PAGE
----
LOCAL

Big Rain Gallery to hold book signing

Robert Smith
Pawhuska Journal-Capital

Residents of Pawhuska and Osage County will have the special opportunity this Friday evening, Dec. 9, to meet and talk with the editor/author of a book that collects certain writings by John Joseph Mathews (1894-1979) and brings context and perspective to them.

Big Rain Gallery, at 617 Kihekah Ave. in Pawhuska, is scheduled to hold a book signing from 6-9 p.m. Friday for Dr. Michael Snyder, in regard to his book “Our Osage Hills: Toward an Osage Ecology and Tribalography of the Early Twentieth Century.”

The book, published by Lehigh University Press and The Rowman and Littlefield Publishing Group in 2020, contains columns that renowned Osage author John Joseph Mathews wrote in the 1930s for publication in the Pawhuska Daily Journal-Capital. “Our Osage Hills” also includes essays that Snyder wrote to illuminate the historical and cultural contexts of Mathews’s columns.

“I am grateful for the special opportunity to be hosted in the capital of the Osage Nation, at a Wahzhazhe-owned business, Big Rain Gallery,” Snyder told the Journal-Capital. “Pawhuska is the hometown of John Joseph Mathews, the preeminent Osage writer, historian, and naturalist of the twentieth century. Pawhuska is where he was born and raised, and to where he returned and built his sandstone cabin on the prairie that he dubbed ‘The Blackjacks.’”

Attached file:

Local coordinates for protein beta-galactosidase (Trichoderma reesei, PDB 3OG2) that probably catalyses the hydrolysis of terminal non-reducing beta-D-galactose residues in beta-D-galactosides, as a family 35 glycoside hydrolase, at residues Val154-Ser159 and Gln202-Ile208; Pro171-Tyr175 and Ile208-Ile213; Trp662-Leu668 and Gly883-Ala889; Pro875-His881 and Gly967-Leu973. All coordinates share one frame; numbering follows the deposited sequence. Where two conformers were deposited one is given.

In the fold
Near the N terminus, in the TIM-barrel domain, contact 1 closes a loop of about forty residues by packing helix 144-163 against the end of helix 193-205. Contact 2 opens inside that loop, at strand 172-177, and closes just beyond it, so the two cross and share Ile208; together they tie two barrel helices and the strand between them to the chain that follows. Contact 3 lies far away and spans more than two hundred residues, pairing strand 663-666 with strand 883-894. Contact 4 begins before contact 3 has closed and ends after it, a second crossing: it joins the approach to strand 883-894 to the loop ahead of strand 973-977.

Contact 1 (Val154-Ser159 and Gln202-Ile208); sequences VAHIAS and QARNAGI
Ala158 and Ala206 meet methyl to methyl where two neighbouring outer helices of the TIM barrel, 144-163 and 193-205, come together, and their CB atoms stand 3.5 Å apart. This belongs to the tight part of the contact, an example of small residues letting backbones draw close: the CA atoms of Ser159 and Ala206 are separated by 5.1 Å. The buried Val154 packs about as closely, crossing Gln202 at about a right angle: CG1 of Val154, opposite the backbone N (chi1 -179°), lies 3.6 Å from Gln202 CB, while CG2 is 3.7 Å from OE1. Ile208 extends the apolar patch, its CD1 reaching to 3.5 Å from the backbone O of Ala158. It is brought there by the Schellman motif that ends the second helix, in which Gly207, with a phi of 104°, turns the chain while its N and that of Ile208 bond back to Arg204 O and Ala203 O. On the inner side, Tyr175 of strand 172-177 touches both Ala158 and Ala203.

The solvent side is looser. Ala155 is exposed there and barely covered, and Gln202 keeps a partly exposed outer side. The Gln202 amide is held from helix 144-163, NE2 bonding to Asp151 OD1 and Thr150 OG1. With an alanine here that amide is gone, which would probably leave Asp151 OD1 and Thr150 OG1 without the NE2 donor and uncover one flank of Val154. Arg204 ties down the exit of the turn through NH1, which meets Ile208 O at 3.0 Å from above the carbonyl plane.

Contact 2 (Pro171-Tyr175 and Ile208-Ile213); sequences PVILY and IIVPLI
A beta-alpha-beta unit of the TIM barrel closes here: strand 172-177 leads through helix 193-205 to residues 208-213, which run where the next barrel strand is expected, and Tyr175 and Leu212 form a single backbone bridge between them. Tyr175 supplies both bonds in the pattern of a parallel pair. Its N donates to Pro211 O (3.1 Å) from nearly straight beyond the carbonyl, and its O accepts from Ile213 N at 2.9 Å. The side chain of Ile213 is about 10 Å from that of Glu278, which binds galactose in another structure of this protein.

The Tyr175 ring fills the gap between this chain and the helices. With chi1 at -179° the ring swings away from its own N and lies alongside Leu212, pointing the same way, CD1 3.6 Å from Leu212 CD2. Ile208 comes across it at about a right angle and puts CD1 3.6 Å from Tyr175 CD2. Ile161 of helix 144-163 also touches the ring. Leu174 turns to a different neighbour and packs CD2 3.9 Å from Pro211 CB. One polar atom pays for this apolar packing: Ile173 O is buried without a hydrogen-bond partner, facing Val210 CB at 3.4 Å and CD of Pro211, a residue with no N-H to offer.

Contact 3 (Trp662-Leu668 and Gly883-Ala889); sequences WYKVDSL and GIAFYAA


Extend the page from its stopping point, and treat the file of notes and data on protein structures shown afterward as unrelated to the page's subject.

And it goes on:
“Our Osage Hills” has been described as “an Osage-centric chronicle of the Great Depression, a time of environmental and economic crisis for the Osage Nation and country as a whole.” The book signing at Big Rain Gallery will include other books by Dr. Snyder. He has also written a biographical volume about Mathews titled “John Joseph Mathews: Life of an Osage Writer,” which was published in 2017 by the University of Oklahoma Press.

Snyder is an assistant teaching professor in the College of Arts and Sciences at the University of Oklahoma.

In comments for the Journal-Capital, Snyder noted that Mathews “served as tribal councilman for two terms, helped establish and secure federal funding for the Osage Tribal Museum (now the Osage Nation Museum), remarried a widow with two children, and published five books that made his name.”

Snyder also noted that Mathews’s first book, "Wah'Kon-Tah: The Osage and the White Man's Road"(University of Oklahoma Press, 1932) was a Book of the Month Club selection that “helped establish the concept of an American Indian author in the national consciousness.”

In addition to columns from the 1930s by Mathews, and essays by Snyder, “Our Osage Hills" contains two short but important forewords, one by lawyer and nature photographer Harvey Payne, and the other by Osage playwright and collegiate administrator Russ Tall Chief.

Payne recalls meeting Mathews in April 1973, when Mathews made a presentation to the Pawhuska Rotary Club regarding prairie chickens. The presentation included a film Mathews had made of the spring courtship behavior of the prairie chickens. Payne recalls that he came away from that encounter with an enhanced desire to photograph wildlife and nature.

“I wanted to be like Mathews and photograph prairie chickens and other wildlife,” Payne writes.

Tall Chief describes Mathews as a man of ironies – a wildlife conservationist who was also an enthusiastic hunter, and an opponent of oil pollution who maintained strong friendships with oilmen.